Tellius is a next-generation AI-native analytics platform that puts an equal emphasis on diagnostic analytics as traditional descriptive and predictive analytics. Our platform is unmatched in the market thanks to the fact that our diagnostic analytics are:

✔ Rapid and proactive

Eliminates time-consuming manual exploration by applying intelligent automation at each step of the diagnostic analytics process to drastically expedite analysis (more on this in the next section). Furthermore, Tellius‘ automated insights can be proactively pushed to users (vs. traditional, reactive approaches to exploring metrics/KPIs). 

✔ Capable of exploring billions of data points

Automatically tests the impact of thousands of dimensions on metrics to get to the true root causes. Tellius is able to operate at this speed and scale on massive unaggregated data because our system is built on a modern, cloud-scalable microservices architecture and distributed compute engine that allows our automated insights ML algorithms and statistical analytics techniques to parse billions of data points. In comparison, traditional analytics and BI tools struggle when it comes to large-scale, highly dimensional data because they were architected for smaller-scale data.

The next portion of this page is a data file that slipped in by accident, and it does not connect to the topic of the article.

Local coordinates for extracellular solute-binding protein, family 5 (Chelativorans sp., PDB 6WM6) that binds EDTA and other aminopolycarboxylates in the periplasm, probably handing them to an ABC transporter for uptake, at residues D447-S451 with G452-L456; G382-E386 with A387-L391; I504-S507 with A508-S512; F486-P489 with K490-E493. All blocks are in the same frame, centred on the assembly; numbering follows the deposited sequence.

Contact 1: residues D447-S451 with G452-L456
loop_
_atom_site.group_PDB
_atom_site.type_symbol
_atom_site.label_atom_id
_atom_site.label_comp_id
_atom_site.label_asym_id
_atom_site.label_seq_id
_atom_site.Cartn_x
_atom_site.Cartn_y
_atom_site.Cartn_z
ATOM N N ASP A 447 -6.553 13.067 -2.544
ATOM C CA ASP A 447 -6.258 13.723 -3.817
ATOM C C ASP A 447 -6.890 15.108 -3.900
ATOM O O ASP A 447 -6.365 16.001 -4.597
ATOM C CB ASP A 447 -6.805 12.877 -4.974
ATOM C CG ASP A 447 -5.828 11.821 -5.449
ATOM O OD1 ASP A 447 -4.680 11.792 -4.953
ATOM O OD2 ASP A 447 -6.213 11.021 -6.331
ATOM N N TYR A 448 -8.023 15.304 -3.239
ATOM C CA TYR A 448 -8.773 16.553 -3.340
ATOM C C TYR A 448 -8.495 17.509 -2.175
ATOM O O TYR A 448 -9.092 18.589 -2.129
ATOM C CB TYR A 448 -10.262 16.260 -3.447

✔ Interpretable and repeatable

Whereas traditional manual approaches to diagnostic analytics can vary depending on the analyst and their preferred analysis approaches, Tellius’ automated insights follow a series of repeatable, uniform steps, making them standardized and interpretable. For example, automated insights undergo pre-processing, enrichment, featurization, automated model and feature selection, ranking and relevance, and presentation steps each time an insight is generated.

✔ Able to iterate quickly

Tellius offers the ability to iterate and re-run jobs as part of an overall analysis process. Users and analysts may not get a “magic bullet” answer the first time, but it gets them on the board faster to home in on variables of interest while providing control to exclude/include data columns and re-run analysis.

✔ Transparent

Users can access and view underlying models and performance while exploring the records that make up segments. Rather than a black box where you get an answer,  analysts/users alike can understand (with confidence) why an answer is right, thanks to feature importance ranking, details about the underlying insight model’s performance, and other key factors.

Be proactive, not reactive

In conclusion, diagnostic analytics can transform your data from a rearview mirror into a roadmap by providing the context and causation behind events. This deeper understanding allows you to be proactive rather than reactive, solving problems before they escalate and identifying opportunities for improvement. It’s time to move beyond the basics and leverage the full potential of your data.

Want to check out Tellius’ AI-native analytics platform? Get a demo for your organization here.